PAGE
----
China syndromeChinese set to buy yet another U.S. taxpayer-backed hi-tech firm

Published 21 February 2013

Lawmakers yesterday expressed their concerns about the likelihood that U.S. taxpayer dollars could end up bolstering the Chinese economy. The lawmakers reacted to reports that a Chinese firm, Zhejiang Geely Holding Group, is leading the list of companies bidding for a majority stake in government-backed Fisker Automotive, and that the only serious rival of that Chinese company is a Chinese auto maker. Fisker’s main battery supplier — U.S. government-backed A123 Systems – has already been acquired by a separate Chinese firm.

Lawmakers yesterday expressed their concerns about the likelihood that U.S. taxpayer dollars could end up bolstering the Chinese economy. The lawmakers reacted to reports that a Chinese firm is leading the list of companies bidding for a majority stake in government-backed Fisker Automotive.

The California-based electric car maker has received about $530 million in government subsidies, but has fallen on hard times and is now looking for a partner. Reuters reported earlier this week that China’s Zhejiang Geely Holding Group is favored to take over – and that its only serious bidding rival is a Chinese auto maker.

Fox News reports that lawmakers who expressed concern about the Chinese takeover point out that last month, Fisker’s main battery supplier — U.S. government-backed A123 Systems — was acquired by a separate Chinese firm.

In the cases of both Fisker Automotive and A123 Systems, Chinese companies and the Chinese military would be handed cutting-edge technologies which were developed largely with funding from the American tax-payer.

Senators John Thune (R-South Dakota) and Chuck Grassley (R-Iowa), noted Wednesday that Chinese companies are benefiting from U.S. taxpayers’ investment.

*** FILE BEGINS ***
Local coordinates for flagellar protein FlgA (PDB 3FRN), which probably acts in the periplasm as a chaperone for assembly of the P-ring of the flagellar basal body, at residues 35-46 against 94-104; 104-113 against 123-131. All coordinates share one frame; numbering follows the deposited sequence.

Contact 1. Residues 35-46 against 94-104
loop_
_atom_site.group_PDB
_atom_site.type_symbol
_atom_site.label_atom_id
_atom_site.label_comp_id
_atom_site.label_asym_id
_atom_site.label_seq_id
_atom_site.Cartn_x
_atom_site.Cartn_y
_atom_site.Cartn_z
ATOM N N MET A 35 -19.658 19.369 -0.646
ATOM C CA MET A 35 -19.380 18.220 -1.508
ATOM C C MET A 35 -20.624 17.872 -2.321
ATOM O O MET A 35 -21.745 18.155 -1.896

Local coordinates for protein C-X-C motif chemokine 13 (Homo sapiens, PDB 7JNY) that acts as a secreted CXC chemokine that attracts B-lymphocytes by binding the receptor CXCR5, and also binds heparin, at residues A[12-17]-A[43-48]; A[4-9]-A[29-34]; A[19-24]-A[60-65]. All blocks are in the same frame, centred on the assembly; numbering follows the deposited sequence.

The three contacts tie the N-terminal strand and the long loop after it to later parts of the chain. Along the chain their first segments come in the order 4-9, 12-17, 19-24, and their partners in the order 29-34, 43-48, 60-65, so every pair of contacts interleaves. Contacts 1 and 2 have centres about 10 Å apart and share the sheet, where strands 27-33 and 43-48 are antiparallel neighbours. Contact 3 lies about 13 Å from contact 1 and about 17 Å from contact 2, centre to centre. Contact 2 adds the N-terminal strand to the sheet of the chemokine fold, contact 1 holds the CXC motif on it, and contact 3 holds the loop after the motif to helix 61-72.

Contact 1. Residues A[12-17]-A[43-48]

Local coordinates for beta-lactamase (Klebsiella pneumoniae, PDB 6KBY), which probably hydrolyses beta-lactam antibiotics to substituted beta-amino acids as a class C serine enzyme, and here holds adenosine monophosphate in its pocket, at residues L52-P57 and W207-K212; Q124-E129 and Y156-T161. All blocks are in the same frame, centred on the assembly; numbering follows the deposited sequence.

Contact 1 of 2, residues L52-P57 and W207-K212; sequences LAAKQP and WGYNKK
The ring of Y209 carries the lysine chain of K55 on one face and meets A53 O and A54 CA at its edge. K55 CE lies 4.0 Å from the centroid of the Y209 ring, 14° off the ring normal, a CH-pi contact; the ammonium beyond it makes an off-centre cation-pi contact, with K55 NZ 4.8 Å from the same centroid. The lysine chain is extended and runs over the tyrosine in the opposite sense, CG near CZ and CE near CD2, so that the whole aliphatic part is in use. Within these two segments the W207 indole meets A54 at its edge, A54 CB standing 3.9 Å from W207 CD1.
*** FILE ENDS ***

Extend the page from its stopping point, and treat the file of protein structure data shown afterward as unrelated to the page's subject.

Obama’s green energy investments appear to be nothing more than venture capital for eventual Chinese acquisitions,” Thune said in a statement. “After stimulus-funded A123 was just acquired by a Chinese-based company, it’s troubling to see that yet another struggling taxpayer-backed company might be purchased under duress by a Chinese company.”

Grassley added: “Like A123, this looks like another example of taxpayer dollars going to a failed experiment. Technology developed with American taxpayer subsidies should not be sold off to China.”

Fisker, however, said that the Reuters report notwithstanding, there are other realistic bidders in addition to the two Chinese companies.

The company has received detailed proposals from multiple parties in different continents which are now being evaluated by the company and its advisors,” Fisker spokesman Roger Ormisher said in a statement.

Fox News notes that the Obama administration defended the Energy Department’s overall loan program, which originally extended the nearly $530 million loan to Fisker in 2010.

The department’s loan program invests in advanced hybrid electric vehicles because they have the potential to significantly improve performance and fuel economy for American consumers. Every one of these loans has strict conditions in place to protect taxpayers,” department spokesman Bill Gibbons said. “The department is working with Fisker to determine the best path forward so the company can meet its benchmarks, produce cars and employ workers here in America.”

Fisker has received about $200 million of its U.S. government loan to date, while raising roughly $1 billion from the private sector.

Last year, after Fisker failed to reach production and development deadlines, the DOE stopped disbursement of the loan. The stopping of federal funds also led some of the private investors to rethink their position, plunging the company into debilitating financial problems.

Fisker’s  situation became more desperate when its battery supplier, A123 Systems, filed for bankruptcy.

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